A favourite with barmen, Pernod Absinthe is an exceptionally versatile ingredient for cocktails. Createdby Paul Ricard in response to the 1915 ban of the sale of absinthe, it’s got a similar anise-flavored base, but is different in several key respects. First off, it’s got no grand wormwood, the supposedly hallucinogenic herb that got absinthe banned in the first place. Second, it’s flavored with star-anise, the fruit of a dried Chinese evergreen tree rather than the true green anise used for absinthe. Finally, it’s significantly lower in alcohol, being bottled at 40% and contains added sugar, making it technically fall under the umbrella of liqueurs as opposed to a spirit. A spirit created in 1928, Pernod anise spirit soon built itself a reputation. Now established in over 110 countries, from the United States to Japan, this authentic aperitif is renowned for its subtle flavour with essences of star anise. Extremely refreshing, it is drunk in the most prestigious restaurants and hotels all over the world.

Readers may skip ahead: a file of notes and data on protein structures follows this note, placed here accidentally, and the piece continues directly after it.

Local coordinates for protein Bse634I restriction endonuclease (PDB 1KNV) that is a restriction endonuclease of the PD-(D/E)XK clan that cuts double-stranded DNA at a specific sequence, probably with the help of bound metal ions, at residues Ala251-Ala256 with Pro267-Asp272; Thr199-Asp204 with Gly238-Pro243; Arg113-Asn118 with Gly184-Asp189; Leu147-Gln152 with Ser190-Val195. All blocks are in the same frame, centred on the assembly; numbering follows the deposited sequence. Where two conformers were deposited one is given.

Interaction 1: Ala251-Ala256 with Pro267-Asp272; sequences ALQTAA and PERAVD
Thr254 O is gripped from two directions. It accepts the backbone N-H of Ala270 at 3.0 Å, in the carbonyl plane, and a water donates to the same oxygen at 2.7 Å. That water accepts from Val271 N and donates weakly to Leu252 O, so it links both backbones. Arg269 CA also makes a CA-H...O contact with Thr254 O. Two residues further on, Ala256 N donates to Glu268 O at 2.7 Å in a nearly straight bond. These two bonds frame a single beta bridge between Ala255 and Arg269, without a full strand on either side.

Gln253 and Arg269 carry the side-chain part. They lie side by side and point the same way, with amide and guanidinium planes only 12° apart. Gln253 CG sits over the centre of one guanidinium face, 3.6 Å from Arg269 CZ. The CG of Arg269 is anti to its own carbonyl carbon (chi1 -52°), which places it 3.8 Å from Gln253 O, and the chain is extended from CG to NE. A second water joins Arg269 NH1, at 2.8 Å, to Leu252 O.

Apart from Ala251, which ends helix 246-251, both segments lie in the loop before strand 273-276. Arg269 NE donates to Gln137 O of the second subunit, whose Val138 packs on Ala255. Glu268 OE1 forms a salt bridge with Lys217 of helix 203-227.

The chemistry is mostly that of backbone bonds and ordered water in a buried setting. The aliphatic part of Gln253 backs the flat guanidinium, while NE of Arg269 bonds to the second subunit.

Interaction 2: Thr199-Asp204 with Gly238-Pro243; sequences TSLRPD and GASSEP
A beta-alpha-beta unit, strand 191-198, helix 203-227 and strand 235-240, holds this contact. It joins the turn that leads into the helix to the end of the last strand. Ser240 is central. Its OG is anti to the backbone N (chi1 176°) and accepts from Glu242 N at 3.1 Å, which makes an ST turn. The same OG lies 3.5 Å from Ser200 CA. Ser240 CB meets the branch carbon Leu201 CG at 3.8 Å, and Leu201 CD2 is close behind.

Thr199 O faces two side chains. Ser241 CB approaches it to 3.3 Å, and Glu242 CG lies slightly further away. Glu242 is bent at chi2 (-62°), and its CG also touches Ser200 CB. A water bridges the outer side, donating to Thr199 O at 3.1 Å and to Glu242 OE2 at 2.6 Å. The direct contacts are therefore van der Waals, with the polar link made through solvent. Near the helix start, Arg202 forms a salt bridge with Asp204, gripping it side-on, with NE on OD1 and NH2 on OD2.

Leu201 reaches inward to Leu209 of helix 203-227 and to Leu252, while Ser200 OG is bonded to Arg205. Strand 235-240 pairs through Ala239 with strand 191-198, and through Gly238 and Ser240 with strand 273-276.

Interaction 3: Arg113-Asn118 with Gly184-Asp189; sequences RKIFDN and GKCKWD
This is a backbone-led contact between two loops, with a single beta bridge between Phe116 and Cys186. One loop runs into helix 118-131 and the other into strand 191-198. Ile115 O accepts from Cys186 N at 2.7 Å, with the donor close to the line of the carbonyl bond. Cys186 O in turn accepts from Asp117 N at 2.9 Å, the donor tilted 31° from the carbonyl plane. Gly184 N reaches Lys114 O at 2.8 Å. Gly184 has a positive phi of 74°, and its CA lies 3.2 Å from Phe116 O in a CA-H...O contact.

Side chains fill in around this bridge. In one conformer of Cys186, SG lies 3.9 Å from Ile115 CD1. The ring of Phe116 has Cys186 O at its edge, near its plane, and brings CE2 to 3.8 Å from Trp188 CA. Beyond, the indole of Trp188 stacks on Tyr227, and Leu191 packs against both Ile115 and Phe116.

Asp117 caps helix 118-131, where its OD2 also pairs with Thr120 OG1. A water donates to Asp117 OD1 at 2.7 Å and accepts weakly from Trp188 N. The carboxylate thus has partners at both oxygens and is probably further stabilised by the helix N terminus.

RICARD Pastis de Marseille, It all began in Marseille in the 1930s, when cafes sold any number of anise-based liqueurs, most of them illicit and too sweet for consumers’ tastes. In Sainte-Marthe, Paul Ricard, a wine-merchant’s son, dreamt of finding a formula “that would meet everyone’s tastes”. In his improvised laboratory he would macerate Provençal plants, fennel seeds, aniseed essence and more. One day in 1932, he finally had his recipe, declaring, “It shall be called Ricard, the real pastis from Marseille!” At the age of only 23, Paul Ricard had just invented the first French long drink: one volume of pastis with five volumes of water, served with ice. “I am willing to put my name on it,” he proclaimed, “because I am sure of the quality of this pastis and proud of its unique taste”.